With the season of reflection upon us, the final Classical Notes column of the year offers brief thoughts on some praiseworthy local recordings that appeared during 2019.
SARAH BOB: …nobody move…: Commissions and Premieres for the New Gallery Concert Series (Avie) Bob is an excellent pianist, but it’s her role as a catalyst and inspiration that makes her so important to Boston’s new music scene. This collection is a generous sampling of works brought into being for her invaluable New Gallery Concert Series, now in its 20th year. The title work, by Randall Woolf, marries a noir toughness with acidic harmony, and Curtis K. Hughes’s“Avoidance Tactics #1” generates a playful storm of acoustic and electronic timbres.
BOSTON EARLY MUSIC FESTIVAL: CHARPENTIER: “LES PLAISIRS DE VERSAILLES” AND “LES ARTS FLORISSANTS” (cpo) On the heels (relatively speaking) of BEMF’s previous Charpentier recording (which won a Grammy) comes this offering of two of the composer’s mini-operas, which are packed with humor and charm. Every character is sung with, well, character, and the lissome, slender voice of soprano Teresa Wakim is a highlight in each, as is the irresistible swing of the orchestra’s playing.
BOSTON MODERN ORCHESTRA PROJECT: KEERIL MAKAN: DREAM LIGHTLY (BMOP/sound) BMOP’s diligent efforts to document American music of the present and recent past reaches Makan, a composer on the MIT faculty. Shimmering textures, slowly unfolding processes, and lingering tones dominate in these four pieces, which form a bridge between Makan’s abrasive earlier work and the more open, tonally rooted music of his recent scores. Traces of darkness are never far from the surface, though, especially in the 25-minute title work, which unfolds like a eerie, half-remembered dream.
BOSTON CAMERATA: FREE AMERICA! (Harmonia Mundi) Unlike many early music groups, the Boston Camerata has always approached its work with a complete lack of affectation or mannerism. That’s crucial to the success of this wonderful album of early American hymns, marches, and songs. Under Anne Azéma’s direction, the ensemble sounds as though it’s been transformed into a group of crusading Revolutionaries. Though centuries old, the themes of this music — political liberty, religious freedom, social union — echo strongly in today’s political climate.
TAKÁCS QUARTET/MARC-ANDRÉ HAMELIN: DOHNÁNYI: PIANO QUINTETS, STRING QUARTET NO. 2 (Hyperion) The Boston-based Hamelin, one of the world’s most inquisitive and talented pianists, and the Colorado-based Takács team up once again, this time for authoritative readings of the two piano quintets of Hungarian composer Ernö von Dohnányi (grandfather of conductor Christoph). Dohnányi was a conservative, tradition-oriented composer, and the echoes of his mentor Brahms are easy to spot, but so is his craftsmanship. These performances, expansive and passionate, make an unusually strong case for his work.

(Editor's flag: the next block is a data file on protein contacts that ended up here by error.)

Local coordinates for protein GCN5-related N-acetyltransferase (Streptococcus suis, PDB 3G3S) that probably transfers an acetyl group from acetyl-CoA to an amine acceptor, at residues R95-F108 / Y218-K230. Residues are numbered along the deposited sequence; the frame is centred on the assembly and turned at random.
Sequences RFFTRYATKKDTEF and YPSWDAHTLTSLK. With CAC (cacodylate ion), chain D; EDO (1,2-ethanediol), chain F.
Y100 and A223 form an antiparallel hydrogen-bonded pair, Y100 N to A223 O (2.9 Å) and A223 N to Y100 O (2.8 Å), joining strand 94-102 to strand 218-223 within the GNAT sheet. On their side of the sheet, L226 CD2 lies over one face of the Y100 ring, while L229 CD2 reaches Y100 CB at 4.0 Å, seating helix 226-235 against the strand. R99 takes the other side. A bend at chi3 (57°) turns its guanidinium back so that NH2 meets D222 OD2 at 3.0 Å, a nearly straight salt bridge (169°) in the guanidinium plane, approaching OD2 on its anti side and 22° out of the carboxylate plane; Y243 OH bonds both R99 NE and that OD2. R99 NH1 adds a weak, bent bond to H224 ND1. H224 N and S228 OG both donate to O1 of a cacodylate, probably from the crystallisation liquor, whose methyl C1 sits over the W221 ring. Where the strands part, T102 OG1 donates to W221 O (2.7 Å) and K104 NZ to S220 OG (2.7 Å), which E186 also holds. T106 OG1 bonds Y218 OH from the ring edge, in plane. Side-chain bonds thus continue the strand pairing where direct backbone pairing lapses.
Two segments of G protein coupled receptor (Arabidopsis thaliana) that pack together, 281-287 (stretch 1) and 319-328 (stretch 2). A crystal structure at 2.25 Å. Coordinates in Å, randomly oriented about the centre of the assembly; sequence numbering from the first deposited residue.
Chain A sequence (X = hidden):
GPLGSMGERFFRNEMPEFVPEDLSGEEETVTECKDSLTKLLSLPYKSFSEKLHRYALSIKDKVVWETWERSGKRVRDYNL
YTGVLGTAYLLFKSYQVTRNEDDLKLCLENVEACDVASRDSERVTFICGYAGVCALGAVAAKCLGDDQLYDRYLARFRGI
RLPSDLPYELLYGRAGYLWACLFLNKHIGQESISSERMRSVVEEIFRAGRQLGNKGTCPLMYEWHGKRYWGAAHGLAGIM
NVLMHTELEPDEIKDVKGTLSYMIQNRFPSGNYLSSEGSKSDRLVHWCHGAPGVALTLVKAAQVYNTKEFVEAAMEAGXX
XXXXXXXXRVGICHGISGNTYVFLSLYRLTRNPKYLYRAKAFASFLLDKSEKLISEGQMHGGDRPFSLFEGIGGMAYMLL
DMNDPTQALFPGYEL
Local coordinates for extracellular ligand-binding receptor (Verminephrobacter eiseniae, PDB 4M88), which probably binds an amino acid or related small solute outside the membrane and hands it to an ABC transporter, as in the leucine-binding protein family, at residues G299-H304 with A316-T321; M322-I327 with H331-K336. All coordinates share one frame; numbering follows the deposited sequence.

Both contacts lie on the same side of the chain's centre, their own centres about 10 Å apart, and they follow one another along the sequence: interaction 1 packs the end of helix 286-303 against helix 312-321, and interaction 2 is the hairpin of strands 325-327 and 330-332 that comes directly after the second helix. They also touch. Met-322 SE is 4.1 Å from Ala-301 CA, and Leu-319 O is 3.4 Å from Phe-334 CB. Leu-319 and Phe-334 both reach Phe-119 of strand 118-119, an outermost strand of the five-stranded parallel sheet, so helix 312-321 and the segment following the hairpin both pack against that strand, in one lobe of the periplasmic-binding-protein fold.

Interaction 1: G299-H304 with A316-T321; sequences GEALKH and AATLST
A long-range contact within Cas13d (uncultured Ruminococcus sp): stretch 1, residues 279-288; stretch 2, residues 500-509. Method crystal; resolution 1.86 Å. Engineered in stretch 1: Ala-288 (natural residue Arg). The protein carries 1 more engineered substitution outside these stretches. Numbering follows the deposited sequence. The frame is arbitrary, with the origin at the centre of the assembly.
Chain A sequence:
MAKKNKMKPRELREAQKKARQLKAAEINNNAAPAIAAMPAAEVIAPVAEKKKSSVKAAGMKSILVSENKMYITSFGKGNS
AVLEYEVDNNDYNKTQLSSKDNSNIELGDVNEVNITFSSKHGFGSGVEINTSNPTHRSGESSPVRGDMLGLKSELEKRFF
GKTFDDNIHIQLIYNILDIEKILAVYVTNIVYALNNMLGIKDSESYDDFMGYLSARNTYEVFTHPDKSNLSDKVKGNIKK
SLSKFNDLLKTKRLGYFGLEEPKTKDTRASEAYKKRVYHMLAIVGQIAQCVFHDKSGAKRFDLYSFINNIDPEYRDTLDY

IAN BOSTRIDGE/THOMAS ADÈS: SCHUBERT: WINTERREISE (Pentatone) This duo gave a shattering performance of the greatest of all song cycles at Jordan Hall in 2016, one of many highlights of Adès’s ongoing tenure as the Boston Symphony Orchestra’s artistic partner. This live recording echoes the power of that encounter. Bostridge bends his voice in almost expressionistic ways, and Adès finds a wealth of hidden details in the score. The fresh light they throw on this well-loved piece ward off a listener’s complacency, and make it newly dark and unsettling.
BOSTON SYMPHONY ORCHESTRA/ANDRIS NELSONS: BOSTON SYMPHONY COMISSIONS (Naxos) New music hasn’t been a central aspect of Andris Nelsons’s music directorship of the BSO; New York Times critic David Allen described his approach as “supporting new music without really championing it.” Still, the recent commissions on this disc are all eminently worth making available. Each of the four composers — Eric Nathan, George Tsontakis, Timo Andres, and Sean Shepherd — shows a gift for arraying a stream of ideas in vivid orchestral colors. Robert Sheena, the BSO’s longtime English hornist, is the superb soloist in Tsontakis’s “Sonnets.”
BLUE HERON: OCKEGHEM SONGS, VOL. 1 (Blue Heron Records) Continuing to go from strength to strength, the early-music vocal ensemble presents the first release from its “Ockeghem@600” project. The Franco-Flemish composer’s chansons are both courtly and sensual, and Blue Heron sings them with a purity of tone that makes clear their intricate contrapuntal foundations. Blue Heron director Scott Metcalfe has ranked Ockeghem’s gifts in this area to Bach’s; listening to these performances, you strongly suspect he’s onto something.
DANISH STRING QUARTET: PRISM II (ECM) How, you might wonder, can a critic get away with calling this outstanding Scandinavian foursome a local group? At a Cape Cod Chamber Music Festival concert in Dennis a few years ago, one player joked that they perhaps should have called themselves “the Dennis String Quartet.” Okay, it’s a stretch (and not a great joke), but at that concert they gave a scintillating performance of Schnittke’s dense, allusion-heavy Third String Quartet, much like the one on this superb album. Their reading of Beethoven’s Quartet in B-flat, Op.130 is, if anything, even better, so complete is their command of the ethereal Cavatina and the still-unruly Grosse Fuge. Hear them do both works at Jordan Hall in May.